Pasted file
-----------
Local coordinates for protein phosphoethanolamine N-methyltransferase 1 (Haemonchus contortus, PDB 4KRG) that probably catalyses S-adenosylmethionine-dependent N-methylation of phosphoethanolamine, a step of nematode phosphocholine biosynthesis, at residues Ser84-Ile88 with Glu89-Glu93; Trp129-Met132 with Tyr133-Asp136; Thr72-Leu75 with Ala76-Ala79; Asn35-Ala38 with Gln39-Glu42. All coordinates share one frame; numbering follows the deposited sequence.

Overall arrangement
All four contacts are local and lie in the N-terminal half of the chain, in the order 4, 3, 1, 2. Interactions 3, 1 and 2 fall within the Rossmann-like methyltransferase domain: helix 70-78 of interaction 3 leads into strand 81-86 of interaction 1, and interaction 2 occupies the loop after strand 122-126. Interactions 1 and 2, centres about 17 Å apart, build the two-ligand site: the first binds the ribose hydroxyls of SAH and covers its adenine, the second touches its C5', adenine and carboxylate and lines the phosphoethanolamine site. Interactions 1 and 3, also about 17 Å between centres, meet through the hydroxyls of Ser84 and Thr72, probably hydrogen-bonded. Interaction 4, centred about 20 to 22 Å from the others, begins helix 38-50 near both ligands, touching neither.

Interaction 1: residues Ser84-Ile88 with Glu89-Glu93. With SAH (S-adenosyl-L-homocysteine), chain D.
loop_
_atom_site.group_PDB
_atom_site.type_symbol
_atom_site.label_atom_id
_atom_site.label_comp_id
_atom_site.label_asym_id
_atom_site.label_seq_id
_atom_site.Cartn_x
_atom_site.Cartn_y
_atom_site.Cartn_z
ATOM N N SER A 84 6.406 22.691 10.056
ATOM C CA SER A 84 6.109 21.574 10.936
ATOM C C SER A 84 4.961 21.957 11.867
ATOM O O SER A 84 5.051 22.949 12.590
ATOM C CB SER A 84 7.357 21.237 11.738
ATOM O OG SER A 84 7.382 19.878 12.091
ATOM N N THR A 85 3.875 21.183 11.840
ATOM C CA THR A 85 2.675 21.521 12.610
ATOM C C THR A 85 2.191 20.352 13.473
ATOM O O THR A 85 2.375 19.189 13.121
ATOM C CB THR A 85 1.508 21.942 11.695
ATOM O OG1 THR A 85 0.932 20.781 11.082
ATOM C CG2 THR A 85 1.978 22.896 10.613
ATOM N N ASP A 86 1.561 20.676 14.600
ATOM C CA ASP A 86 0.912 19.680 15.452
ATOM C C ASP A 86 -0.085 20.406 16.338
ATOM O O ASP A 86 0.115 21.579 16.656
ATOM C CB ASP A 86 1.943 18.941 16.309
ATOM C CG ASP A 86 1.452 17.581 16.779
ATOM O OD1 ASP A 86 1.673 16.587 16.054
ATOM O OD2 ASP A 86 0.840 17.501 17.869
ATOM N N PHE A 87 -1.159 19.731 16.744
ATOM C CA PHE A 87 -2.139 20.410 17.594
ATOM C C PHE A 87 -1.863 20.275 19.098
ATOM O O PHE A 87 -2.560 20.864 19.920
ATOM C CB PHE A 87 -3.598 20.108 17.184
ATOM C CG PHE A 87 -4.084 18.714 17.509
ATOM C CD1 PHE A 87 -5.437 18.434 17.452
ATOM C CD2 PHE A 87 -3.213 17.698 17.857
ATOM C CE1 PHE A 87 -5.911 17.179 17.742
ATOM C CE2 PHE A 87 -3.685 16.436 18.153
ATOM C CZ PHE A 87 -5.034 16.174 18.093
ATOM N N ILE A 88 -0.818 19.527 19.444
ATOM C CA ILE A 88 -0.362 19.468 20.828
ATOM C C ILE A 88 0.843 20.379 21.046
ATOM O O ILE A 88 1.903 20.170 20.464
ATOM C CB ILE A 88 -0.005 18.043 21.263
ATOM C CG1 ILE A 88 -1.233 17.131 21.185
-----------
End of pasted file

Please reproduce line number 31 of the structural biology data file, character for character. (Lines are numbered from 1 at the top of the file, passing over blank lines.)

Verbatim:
ATOM O O ASP A 86 0.115 21.579 16.656